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If anyone could teach me how to play the guitar, I'd much appreciate it.

If someone could teach me how to play the guitar, I'd much appreciate it.

Do both the sentences mean the same thing, or do they mean different things according to which pronoun, anyone or someone, you choose to use?

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    In this context they mean the same thing. In a different context, they would mean different things. – Andrew Sep 18 '17 at 6:12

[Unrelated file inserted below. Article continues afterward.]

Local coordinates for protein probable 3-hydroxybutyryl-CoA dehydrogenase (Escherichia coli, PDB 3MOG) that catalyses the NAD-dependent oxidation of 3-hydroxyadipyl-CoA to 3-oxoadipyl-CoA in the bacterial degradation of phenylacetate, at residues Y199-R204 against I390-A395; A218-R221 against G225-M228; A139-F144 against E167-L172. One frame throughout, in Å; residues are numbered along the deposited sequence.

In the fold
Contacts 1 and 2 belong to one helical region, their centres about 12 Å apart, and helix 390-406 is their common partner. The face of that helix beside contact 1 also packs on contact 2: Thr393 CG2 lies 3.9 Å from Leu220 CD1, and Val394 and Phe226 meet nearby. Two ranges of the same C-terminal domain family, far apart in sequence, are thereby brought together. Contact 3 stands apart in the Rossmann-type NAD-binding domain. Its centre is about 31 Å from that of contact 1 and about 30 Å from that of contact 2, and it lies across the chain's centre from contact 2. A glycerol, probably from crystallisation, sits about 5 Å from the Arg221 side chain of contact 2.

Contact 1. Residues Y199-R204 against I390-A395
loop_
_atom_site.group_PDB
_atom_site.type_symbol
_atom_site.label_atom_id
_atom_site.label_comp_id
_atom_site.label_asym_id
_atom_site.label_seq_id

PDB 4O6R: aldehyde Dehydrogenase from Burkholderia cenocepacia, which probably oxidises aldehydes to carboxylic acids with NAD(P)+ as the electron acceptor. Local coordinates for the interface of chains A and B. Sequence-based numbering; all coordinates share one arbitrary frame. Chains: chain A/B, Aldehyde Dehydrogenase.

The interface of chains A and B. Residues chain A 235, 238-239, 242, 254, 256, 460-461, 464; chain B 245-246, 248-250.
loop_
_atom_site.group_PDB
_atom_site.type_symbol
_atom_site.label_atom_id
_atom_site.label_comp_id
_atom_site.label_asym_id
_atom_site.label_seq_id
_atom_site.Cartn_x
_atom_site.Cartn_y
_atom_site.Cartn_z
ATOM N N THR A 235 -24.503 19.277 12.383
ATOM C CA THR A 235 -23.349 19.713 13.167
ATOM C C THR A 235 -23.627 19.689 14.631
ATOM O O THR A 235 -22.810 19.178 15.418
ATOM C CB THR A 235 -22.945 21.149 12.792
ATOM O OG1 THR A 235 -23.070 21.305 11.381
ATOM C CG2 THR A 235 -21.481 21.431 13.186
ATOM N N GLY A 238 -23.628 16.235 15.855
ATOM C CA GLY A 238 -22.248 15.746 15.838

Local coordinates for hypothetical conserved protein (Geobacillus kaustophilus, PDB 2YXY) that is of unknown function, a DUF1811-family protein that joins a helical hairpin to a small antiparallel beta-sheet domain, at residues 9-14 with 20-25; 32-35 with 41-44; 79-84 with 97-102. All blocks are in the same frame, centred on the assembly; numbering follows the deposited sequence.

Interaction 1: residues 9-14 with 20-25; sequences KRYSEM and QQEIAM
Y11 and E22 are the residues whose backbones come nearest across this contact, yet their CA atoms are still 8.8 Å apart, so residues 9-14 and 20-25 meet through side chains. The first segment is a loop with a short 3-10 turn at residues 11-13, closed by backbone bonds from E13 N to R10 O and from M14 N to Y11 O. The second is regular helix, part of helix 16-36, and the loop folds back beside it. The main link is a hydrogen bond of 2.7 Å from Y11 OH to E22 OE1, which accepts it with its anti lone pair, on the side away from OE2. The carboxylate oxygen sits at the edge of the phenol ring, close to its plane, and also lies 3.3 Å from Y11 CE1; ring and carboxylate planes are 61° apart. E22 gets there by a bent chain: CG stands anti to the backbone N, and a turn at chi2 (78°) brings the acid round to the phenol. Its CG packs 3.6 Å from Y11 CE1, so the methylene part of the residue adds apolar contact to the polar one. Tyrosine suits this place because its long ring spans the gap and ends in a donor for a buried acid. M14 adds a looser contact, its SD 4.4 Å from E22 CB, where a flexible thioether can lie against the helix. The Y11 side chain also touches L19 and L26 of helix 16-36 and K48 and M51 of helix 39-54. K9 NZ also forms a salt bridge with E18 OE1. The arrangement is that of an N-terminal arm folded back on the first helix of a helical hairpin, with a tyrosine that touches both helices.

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The difference between anyone and someone is very ambiguous.

Some of the differences are:

  1. Anyone is a Negative Polarity Item.

  2. "Someone" implies we are looking for more than one while "Anyone" implies, we are wondering if even one exists that meets the criteria.

  3. "Some" is generally replaced by "Any" in negative and interrogative contexts. But it is not as simple as that: "Some" can be used in interrogative contexts

E.g.

Does Sarah have some money?

Who has some money?

However, in your example, both can be used interchangeably

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